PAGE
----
THE BLOG

Want Real Senate Reform? Appoint Inspiring, Worthy Advocates

05/07/2012 01:57 EDT | Updated 07/07/2012 05:12 EDT

Senator Hugh Segal called it the surprise call of his life. This was a call he received from the then Former Prime Minister Paul Martin inviting him to become a member of the Canadian Senate. This was a rare moment when a Liberal was nominating a Conservative to a very partisan position and this gesture was celebrated across Canada.

The Canadian senate has had a long history to Canada dating back to confederation and agreed as part of the British North American Act. According to our very first Prime Minister, Sir John A. Macdonald, it was hoped the Senate would be a "sober second thought" to legislation passed from the lower house before it ultimately becomes law.

Since then, it has become anything but. One is likely to become a member of this elitist group of Canadians based on loyalty to a political party rather than to Canada as a whole. There was a time during the height of the Reform Party in Ottawa where Senators were put on the spot for their lack of contributions to the Senate. We saw them at their worst. There was a Senator who lived in Mexico and who failed to attend any of the Senate businesses for years.

There was another senator who used his own office budget and staff to renovate his place of residence. It seems these were not isolated incidents. A very cosmetic reform has taken place in recent years to make the senate more accountable yet the status quo has remained, it seems, the same.

Lester B. Pearson made a certain age -- 75 -- a retirement age for senators. It is now a requirement for senators to attend senate business and there is a financial penalty if they do not. Prime Minister Stephen Harper has spoken passionately about reform, even going so far away as appointing an elected Albertan activist to the senate. Nevertheless, these reforms have been a tiny step to real reform before the Canadian senate is accepted universally by Canadians.

In the early 1990s, for instance, former Prime Minister Brian Mulroney used the senate to appoint instant members who would pass his GST tax legislation. A total of eight were appointed to ensure a Tory majority of an absolute power on the eve of an important legacy vote for the Prime Minister. The reality is that Liberal and Conservative governments have followed suit.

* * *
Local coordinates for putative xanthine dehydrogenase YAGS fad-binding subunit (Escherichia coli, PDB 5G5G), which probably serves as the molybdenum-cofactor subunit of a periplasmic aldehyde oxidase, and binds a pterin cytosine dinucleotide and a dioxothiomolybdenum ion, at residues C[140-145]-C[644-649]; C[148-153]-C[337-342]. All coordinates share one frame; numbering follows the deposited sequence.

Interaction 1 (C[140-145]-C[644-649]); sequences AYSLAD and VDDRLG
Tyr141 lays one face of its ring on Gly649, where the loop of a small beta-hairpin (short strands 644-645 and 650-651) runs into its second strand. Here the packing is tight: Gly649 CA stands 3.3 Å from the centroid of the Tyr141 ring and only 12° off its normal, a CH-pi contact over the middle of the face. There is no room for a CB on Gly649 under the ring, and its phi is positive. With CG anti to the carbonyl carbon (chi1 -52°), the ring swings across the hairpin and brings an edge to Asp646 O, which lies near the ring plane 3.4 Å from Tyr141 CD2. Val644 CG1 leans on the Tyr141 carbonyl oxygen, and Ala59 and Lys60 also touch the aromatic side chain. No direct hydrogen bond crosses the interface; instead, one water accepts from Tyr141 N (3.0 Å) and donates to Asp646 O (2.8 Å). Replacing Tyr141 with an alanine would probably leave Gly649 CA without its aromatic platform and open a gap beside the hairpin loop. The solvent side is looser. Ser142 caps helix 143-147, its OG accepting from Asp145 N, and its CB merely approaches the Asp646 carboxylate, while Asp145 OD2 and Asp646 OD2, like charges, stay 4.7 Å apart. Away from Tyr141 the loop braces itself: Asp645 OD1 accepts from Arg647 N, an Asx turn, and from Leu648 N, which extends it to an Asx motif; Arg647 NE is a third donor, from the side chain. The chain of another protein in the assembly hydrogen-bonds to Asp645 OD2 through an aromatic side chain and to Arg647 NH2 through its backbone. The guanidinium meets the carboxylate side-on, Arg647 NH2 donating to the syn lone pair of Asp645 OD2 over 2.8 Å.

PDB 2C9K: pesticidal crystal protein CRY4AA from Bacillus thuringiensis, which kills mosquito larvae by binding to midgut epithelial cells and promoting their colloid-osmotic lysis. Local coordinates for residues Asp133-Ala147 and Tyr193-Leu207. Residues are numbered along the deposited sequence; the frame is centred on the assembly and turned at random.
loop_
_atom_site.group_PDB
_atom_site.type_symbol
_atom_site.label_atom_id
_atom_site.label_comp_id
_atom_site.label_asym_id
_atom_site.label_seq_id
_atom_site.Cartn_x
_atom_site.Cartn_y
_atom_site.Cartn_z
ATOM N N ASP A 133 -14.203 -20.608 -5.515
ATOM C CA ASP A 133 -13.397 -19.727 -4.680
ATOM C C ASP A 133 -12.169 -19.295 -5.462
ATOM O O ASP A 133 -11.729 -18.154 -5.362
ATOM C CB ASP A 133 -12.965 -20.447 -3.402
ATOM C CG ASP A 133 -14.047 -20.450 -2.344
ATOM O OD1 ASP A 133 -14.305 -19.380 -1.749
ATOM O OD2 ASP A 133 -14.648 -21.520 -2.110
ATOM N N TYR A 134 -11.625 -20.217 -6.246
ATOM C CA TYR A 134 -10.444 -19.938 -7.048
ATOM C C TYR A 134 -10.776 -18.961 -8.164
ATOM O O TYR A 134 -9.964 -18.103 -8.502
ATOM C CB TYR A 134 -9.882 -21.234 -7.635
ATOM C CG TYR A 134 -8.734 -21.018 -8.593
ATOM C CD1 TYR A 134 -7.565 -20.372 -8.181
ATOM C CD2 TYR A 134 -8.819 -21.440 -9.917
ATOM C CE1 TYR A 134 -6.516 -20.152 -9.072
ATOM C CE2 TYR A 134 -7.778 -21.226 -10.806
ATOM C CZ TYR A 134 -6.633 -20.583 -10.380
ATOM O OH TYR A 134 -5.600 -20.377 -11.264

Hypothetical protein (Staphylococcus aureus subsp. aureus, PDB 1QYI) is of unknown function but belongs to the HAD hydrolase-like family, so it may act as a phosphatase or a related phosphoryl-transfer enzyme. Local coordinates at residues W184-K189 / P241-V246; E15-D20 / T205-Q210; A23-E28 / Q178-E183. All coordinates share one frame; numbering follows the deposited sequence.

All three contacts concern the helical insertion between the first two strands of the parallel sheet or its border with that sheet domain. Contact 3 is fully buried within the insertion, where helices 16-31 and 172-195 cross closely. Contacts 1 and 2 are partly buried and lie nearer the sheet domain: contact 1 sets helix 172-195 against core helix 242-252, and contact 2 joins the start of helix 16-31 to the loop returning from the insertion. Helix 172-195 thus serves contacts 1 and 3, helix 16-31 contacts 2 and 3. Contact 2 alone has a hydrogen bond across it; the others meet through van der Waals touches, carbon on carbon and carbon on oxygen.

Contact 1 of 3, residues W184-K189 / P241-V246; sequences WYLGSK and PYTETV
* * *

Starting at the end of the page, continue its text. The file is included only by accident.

In all of these, there have been notable senators at their best as they used their office for public good. For example, Senator Romeo Dallaire has been a great advocate to the issues of child labour especially in the areas of conflicts. Former senator Michael Kirby has done the same for the promotion and awareness of mental health issues while Senator Mobina Jaffer gave the dire situation in Darfur a powerful international voice. After losing her daughter due to drinking and driving, Senator Marjory LeBreton has spoken out eloquently about crime victims.

The depressing issue of crime in the black community also deserves an advocate and the Senate is a great place to start with. In a Conservative government that believes in the empowerment of victims, the next member of the Canadian senate should come from the black mothers who have been touched by random and senseless crimes in Toronto. Audette Sheppard is such a great leader and candidate.

Like many black mothers in Toronto, Sheppard lost her 19-year-old son a decade ago in a crime that has not been solved yet. Her tragic story did not make her a victim but a great public servant with an important public agenda. Her association -- United Mothers Against Violence Everywhere -- has been a powerful voice and an important institution to parents who have been broken because of crime. For many victims, she has been a great friend and leader at their dire needs. She has joined a long list of boards and committees including Ontario's Office for Victims of Crime to advocate for a cause that has devastated yet empowered her.

She might not be a household name like sports tycoon David Braley, come from a prominent and famous family like Senator Linda Frum, or be universally worshiped like Senator Romeo Dallaire.

What she brings is a voice of experience in a Harper Ottawa that wants to empower victims to be the voice of the voiceless. This inspiring Canadian leader belongs in the Canadian senate to contribute to make our great institution relevant once again.